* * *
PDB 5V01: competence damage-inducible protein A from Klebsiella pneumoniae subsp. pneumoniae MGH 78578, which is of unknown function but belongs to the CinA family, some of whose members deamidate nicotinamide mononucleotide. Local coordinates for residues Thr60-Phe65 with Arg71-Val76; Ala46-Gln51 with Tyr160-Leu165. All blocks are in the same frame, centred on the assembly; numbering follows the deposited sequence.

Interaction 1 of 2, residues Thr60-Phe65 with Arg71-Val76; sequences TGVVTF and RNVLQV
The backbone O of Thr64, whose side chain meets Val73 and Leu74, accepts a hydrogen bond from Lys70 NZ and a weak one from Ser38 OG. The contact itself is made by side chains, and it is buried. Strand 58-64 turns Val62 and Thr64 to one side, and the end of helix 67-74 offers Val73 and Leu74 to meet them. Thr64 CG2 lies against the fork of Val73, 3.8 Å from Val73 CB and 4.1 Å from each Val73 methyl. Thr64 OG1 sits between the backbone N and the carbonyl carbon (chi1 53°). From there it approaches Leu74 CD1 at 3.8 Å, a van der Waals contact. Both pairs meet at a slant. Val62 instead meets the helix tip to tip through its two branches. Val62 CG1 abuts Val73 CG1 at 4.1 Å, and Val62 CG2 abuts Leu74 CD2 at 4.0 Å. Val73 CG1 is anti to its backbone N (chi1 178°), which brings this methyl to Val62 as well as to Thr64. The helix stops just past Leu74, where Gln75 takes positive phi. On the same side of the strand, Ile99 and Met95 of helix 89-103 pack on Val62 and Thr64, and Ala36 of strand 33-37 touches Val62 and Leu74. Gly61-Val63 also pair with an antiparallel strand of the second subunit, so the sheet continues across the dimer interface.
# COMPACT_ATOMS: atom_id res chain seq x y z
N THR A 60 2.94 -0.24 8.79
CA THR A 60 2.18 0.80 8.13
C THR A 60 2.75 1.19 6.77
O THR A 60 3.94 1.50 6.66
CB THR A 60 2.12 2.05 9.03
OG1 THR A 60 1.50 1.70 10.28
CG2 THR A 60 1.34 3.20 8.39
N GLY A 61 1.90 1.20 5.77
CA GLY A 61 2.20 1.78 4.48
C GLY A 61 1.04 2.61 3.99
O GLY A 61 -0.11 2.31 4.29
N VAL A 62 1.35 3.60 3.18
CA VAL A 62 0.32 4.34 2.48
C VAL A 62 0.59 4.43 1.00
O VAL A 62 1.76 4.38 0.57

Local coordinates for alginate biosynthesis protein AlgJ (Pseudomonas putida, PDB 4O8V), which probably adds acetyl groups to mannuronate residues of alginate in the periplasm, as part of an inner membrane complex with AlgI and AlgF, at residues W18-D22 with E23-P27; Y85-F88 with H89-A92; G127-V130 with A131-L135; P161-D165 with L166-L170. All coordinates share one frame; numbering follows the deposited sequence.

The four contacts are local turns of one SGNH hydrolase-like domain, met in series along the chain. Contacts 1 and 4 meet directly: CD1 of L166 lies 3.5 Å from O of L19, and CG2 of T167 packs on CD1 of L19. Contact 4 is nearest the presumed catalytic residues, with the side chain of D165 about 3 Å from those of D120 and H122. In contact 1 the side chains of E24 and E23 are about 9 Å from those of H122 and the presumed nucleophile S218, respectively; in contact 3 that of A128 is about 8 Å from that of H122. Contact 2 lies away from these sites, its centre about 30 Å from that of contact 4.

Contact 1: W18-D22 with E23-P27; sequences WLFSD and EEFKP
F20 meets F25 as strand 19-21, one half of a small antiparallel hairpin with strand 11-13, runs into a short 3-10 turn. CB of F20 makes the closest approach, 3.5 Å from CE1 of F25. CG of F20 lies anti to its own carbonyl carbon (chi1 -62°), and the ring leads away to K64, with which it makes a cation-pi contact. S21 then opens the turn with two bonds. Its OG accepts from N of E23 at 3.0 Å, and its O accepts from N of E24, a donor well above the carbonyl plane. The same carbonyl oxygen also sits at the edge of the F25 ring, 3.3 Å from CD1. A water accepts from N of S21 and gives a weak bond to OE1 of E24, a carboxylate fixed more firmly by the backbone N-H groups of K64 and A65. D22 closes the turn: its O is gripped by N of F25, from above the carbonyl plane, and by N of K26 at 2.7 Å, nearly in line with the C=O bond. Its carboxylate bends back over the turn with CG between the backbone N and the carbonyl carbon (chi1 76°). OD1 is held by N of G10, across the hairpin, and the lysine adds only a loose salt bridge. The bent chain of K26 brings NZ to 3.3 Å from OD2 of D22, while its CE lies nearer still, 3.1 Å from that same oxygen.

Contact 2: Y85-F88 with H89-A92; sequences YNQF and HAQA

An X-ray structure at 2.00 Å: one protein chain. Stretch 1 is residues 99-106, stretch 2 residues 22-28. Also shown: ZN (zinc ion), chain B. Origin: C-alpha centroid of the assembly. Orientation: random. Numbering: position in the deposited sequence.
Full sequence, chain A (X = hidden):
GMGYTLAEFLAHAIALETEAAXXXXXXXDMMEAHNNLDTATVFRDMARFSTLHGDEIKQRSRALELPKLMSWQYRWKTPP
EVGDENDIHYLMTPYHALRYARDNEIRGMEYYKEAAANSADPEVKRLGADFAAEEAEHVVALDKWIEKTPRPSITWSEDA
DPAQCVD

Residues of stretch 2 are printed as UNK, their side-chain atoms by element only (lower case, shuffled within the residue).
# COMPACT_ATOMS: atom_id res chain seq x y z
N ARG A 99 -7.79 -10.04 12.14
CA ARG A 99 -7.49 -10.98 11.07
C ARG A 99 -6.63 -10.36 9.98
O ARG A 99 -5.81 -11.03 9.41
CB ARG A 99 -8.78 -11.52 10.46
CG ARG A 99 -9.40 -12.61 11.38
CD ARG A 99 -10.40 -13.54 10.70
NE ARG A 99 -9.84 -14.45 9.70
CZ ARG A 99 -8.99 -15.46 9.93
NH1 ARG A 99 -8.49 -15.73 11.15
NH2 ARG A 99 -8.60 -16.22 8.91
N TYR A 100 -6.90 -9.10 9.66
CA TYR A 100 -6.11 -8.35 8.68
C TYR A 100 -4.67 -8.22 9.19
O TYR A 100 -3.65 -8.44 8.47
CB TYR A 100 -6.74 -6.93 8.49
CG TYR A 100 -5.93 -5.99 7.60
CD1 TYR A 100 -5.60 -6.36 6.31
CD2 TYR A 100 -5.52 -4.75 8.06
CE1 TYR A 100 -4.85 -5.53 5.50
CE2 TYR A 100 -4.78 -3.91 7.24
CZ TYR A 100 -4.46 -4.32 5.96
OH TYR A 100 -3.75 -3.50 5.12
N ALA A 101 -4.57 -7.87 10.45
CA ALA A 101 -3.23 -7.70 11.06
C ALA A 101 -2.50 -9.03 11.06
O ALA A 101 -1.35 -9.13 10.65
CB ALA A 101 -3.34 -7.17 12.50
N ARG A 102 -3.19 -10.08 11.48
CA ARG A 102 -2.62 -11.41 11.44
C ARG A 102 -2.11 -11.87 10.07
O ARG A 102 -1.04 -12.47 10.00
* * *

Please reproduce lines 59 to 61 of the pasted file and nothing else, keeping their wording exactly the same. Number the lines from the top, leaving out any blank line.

CB ALA A 101 -3.34 -7.17 12.50
N ARG A 102 -3.19 -10.08 11.48
CA ARG A 102 -2.62 -11.41 11.44